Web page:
When Does the Business Judgment Rule Protect Directors and Officers from Liability? - Romano Law

When Does the Business Judgment Rule Protect Directors and Officers from Liability?

When Does the Business Judgment Rule Protect Directors and Officers from Liability?


The Business Judgment Rule is a long-standing principle that is intended to protect directors and officers from liability arising from decisions they make in their corporate capacities.  Generally, a court will defer to the decision of a director or officer as long as their decision was made in good faith and with a degree of care which an ordinarily prudent person in a like position would use under similar circumstances.  However, there are exceptions to the Business Judgement Rule which can leave directors and officers vulnerable to lawsuits.

Rationale for the Business Judgment Rule

The Business Judgment Rule provides a presumption that a director or officer acted appropriately and in the interests of the company.  The principle underlying the rule is to allow these persons to make business decisions without fear of frivolous lawsuits.  Courts do not want to meddle with the internal management of companies and are often ill-equipped to evaluate whether complex corporate decisions are correct.

Common Claims Invoking the Business Judgment Rule

Typically, the Business Judgment Rule is used as a defense to shareholder lawsuits alleging that a decision of a director or officer violated their duty of care to the corporation and resulted in a financial loss or other damage to the company.  Some common examples include changing product lines of the business or paying too much under a contract, but it can apply to many different situations.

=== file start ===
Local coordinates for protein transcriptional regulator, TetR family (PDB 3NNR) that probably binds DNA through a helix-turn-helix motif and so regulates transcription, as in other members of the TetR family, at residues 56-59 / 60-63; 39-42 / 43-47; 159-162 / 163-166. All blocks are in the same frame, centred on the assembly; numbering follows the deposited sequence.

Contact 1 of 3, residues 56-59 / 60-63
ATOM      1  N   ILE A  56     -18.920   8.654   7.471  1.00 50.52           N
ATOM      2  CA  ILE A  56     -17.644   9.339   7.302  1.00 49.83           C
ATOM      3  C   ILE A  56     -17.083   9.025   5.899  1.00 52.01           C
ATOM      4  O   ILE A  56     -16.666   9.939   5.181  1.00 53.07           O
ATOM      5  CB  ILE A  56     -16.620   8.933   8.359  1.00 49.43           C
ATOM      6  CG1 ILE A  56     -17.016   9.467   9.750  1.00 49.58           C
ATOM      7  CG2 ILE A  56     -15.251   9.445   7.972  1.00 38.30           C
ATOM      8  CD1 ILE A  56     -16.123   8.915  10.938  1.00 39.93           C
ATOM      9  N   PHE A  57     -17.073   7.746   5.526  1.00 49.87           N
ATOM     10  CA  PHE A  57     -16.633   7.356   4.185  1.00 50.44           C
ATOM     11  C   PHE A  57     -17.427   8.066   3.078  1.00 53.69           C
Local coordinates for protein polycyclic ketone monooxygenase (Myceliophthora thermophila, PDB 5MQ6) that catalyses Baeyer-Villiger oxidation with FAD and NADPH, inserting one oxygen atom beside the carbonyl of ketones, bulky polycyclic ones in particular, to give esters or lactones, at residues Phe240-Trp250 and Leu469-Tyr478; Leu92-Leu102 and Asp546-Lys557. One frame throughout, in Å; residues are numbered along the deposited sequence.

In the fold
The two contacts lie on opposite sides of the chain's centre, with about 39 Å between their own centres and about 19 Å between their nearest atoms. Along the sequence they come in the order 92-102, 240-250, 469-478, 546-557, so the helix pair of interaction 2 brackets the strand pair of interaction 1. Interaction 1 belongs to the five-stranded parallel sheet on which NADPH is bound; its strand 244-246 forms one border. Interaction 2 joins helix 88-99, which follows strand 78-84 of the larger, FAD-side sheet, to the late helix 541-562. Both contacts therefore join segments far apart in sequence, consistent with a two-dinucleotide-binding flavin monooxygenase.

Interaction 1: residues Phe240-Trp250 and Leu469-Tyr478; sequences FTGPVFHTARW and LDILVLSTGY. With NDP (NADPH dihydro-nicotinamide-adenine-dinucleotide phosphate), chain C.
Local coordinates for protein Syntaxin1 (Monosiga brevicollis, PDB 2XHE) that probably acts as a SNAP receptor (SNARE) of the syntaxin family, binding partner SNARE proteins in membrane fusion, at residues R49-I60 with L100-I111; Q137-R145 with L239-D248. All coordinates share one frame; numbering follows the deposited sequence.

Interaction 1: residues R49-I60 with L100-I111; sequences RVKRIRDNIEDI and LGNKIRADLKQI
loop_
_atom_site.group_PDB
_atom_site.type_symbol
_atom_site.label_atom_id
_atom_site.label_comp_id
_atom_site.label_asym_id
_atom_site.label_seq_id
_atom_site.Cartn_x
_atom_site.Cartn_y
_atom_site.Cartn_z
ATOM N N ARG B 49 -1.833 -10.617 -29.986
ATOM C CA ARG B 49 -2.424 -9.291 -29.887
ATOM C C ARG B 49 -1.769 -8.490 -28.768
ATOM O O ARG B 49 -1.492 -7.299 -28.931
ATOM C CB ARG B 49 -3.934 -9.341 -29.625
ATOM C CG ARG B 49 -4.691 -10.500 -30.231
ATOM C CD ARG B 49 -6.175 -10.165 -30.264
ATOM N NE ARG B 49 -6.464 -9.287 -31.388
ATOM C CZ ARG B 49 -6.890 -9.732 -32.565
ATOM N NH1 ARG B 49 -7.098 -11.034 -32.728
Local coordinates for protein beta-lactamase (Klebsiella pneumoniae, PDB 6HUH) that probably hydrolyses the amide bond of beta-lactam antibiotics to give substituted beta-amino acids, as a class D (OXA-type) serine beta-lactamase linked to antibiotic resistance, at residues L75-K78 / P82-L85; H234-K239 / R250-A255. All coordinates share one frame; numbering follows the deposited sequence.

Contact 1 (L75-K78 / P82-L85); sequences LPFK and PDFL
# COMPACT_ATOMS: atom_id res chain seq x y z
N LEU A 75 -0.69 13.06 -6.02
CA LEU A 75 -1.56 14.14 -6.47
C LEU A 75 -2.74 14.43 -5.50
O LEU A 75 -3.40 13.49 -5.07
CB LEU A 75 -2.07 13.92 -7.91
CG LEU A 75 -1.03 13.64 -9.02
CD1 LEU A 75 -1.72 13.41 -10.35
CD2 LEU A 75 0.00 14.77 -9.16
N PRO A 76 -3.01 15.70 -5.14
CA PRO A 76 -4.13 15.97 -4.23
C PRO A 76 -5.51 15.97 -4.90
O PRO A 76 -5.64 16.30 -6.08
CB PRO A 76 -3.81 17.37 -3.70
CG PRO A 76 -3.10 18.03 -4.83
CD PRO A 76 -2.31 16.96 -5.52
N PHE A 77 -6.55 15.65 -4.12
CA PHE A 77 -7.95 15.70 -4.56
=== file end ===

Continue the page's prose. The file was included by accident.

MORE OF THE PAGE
In addition, lawsuits against co-op and condominium board members by unit owners frequently involve the Business Judgment Rule.  Board decisions are often contested by unit owners who claim board members did not act properly.

Burden of Proof

In a lawsuit against a director or officer, the Business Judgment Rule is asserted as a defense.  If the court agrees that the presumption applies, the burden of proof shifts to the plaintiff to show the rule does not apply.

The Business Judgment Rule does not apply where there is proof of:

  • Fraud or bad faith
  • Gross negligence
  • Conflict of interest
  • Self-dealing
  • Decision making tainted by discriminatory considerations 
  • Actions that exceed the director’s authority under the relevant corporate bylaws

Minimizing the Risk of a Lawsuit

Although the Business Judgment Rule is a deterrent against lawsuits, it may not prevent them entirely. Best practices for companies, directors and officers include the following:

  • Seek professional advice.  Section 717 of the New York Business Corporation Law permits a board director “to rely on information, opinions, reports or statements including financial statements and other financial data.”  Accordingly, board members should engage relevant professionals such as accountants, attorneys, engineers, and others in the decision-making process, particularly if the issue is contentious or controversial.
  • Be honest and transparent.  Directors and officers should make all necessary disclosures especially if there may be a conflict of interest or the appearance of a conflict of interest.  In addition, they should document the reasons for their decision.
  • Obtain multiple opinions.  It may be helpful to solicit expert opinions on an issue or provide opportunities for shareholders to comment on an issue.  If a board is awarding a contract, they should seek bids from multiple parties.

Claims involving the Business Judgment Rule are fact-specific and require an in-depth analysis of the actions of a director or officer.  Whether you are a possible plaintiff or defendant, an experienced attorney can assess your claim or defense and advocate for your rights.

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This Blog is made available by Romano Law PLLC for general informational and educational purposes only, not to provide specific legal advice. By using this Blog you understand that there is no attorney client relationship between you and Romano Law PLLC or any individual contributor. You should consult a licensed professional attorney for individual advice regarding your own situation.

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